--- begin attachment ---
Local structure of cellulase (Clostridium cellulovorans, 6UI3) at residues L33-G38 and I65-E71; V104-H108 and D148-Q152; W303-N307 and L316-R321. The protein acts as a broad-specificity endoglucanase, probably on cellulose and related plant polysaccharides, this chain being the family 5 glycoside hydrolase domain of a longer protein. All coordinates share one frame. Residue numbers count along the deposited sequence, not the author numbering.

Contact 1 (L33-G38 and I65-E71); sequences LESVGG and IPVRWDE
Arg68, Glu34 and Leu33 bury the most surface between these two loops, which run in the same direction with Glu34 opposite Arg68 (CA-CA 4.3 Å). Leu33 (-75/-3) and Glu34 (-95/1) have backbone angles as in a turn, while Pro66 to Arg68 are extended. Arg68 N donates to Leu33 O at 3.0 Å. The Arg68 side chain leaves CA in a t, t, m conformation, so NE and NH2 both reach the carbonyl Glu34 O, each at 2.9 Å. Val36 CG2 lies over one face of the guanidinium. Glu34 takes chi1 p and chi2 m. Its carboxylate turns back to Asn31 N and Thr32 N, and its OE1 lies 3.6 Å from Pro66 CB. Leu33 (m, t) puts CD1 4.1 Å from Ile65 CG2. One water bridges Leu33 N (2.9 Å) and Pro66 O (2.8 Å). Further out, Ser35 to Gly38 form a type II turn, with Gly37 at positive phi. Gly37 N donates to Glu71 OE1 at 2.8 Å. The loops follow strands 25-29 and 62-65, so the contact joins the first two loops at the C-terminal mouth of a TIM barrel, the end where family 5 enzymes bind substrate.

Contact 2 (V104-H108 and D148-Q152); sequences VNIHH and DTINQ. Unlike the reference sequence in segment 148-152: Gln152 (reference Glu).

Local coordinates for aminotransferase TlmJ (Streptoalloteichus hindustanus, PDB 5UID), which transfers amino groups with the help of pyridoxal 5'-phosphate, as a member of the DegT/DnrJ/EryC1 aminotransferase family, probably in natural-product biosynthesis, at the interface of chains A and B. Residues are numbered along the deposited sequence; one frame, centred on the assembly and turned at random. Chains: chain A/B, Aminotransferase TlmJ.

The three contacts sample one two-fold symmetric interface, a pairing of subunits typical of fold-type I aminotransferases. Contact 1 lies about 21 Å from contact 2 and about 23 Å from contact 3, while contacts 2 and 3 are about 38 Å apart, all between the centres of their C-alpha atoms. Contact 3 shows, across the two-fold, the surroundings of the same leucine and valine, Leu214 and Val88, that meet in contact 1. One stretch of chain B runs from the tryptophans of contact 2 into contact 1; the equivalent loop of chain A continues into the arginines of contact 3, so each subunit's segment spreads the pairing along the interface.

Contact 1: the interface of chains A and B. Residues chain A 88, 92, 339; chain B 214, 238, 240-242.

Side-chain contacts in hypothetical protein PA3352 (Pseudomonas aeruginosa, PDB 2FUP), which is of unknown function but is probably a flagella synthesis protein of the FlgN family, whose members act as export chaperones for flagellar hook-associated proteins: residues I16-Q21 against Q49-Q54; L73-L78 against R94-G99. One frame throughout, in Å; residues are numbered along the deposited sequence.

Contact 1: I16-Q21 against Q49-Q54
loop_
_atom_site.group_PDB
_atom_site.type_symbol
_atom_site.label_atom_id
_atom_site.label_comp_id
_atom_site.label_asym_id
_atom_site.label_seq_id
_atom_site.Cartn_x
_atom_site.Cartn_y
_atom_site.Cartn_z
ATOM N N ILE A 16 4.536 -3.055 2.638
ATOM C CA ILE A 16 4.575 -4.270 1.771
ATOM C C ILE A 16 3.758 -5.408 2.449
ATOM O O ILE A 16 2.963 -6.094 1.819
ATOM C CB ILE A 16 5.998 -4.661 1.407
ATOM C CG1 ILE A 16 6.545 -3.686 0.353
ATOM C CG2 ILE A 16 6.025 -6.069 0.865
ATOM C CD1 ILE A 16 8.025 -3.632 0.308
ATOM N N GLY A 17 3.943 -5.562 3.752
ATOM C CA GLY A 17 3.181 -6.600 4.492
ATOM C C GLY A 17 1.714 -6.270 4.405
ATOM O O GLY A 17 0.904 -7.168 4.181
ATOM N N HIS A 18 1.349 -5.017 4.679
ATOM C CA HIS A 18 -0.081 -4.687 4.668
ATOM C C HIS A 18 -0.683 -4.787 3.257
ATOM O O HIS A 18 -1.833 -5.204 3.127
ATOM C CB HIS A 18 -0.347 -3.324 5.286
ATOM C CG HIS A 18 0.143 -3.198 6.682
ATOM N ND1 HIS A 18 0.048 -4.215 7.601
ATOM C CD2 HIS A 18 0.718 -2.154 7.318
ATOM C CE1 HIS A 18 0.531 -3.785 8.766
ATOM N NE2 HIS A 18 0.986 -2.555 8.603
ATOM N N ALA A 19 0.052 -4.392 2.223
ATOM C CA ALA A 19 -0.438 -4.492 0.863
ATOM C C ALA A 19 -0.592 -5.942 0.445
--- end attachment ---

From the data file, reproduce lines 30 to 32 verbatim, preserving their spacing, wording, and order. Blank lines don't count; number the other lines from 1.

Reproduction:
ATOM C C GLY A 17 1.714 -6.270 4.405
ATOM O O GLY A 17 0.904 -7.168 4.181
ATOM N N HIS A 18 1.349 -5.017 4.679